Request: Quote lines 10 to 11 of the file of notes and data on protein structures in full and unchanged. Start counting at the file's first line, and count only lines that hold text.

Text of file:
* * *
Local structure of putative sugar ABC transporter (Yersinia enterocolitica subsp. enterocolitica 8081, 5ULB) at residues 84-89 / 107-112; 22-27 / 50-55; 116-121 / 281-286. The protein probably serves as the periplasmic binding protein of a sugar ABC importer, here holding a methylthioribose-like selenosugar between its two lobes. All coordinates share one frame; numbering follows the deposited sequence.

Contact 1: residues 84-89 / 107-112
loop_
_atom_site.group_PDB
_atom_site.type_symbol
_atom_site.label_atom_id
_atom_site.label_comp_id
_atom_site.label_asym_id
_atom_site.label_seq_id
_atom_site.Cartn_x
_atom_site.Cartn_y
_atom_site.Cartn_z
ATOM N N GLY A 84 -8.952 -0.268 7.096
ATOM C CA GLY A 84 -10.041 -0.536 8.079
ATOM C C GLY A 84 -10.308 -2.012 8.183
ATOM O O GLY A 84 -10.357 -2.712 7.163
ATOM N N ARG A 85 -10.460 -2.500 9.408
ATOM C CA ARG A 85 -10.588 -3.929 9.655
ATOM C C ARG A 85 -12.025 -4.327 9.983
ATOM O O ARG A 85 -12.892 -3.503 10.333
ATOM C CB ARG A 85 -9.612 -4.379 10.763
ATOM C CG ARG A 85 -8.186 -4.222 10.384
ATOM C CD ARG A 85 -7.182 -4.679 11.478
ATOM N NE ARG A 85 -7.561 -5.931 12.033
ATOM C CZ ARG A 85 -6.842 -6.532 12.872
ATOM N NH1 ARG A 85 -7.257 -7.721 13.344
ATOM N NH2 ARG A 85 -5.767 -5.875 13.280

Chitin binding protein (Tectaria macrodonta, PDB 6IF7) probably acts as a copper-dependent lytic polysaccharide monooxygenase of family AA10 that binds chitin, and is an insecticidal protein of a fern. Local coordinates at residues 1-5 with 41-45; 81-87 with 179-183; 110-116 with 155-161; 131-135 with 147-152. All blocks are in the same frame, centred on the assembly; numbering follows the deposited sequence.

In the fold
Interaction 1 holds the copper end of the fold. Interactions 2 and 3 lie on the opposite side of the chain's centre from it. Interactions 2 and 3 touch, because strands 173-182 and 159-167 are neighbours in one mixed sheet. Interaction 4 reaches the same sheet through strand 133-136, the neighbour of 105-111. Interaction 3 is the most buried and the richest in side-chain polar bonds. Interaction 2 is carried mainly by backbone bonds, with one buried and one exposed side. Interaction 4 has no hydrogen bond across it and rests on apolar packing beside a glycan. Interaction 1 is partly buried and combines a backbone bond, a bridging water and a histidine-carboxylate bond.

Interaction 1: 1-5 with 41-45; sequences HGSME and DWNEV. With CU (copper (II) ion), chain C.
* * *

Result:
_atom_site.Cartn_x
_atom_site.Cartn_y